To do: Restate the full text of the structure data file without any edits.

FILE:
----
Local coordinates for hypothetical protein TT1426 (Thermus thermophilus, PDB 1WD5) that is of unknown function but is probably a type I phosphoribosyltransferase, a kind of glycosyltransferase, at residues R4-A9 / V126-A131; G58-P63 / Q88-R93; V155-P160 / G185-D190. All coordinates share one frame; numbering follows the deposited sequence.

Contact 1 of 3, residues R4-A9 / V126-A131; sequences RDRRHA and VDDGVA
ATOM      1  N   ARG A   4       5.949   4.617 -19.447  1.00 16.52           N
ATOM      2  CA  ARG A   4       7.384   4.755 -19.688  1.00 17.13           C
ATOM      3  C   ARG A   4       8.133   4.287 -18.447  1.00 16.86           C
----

Local coordinates for hypothetical protein TT1426 (Thermus thermophilus, PDB 1WD5) that is of unknown function but is probably a type I phosphoribosyltransferase, a kind of glycosyltransferase, at residues R4-A9 / V126-A131; G58-P63 / Q88-R93; V155-P160 / G185-D190. All coordinates share one frame; numbering follows the deposited sequence.

Contact 1 of 3, residues R4-A9 / V126-A131; sequences RDRRHA and VDDGVA
ATOM      1  N   ARG A   4       5.949   4.617 -19.447  1.00 16.52           N
ATOM      2  CA  ARG A   4       7.384   4.755 -19.688  1.00 17.13           C
ATOM      3  C   ARG A   4       8.133   4.287 -18.447  1.00 16.86           C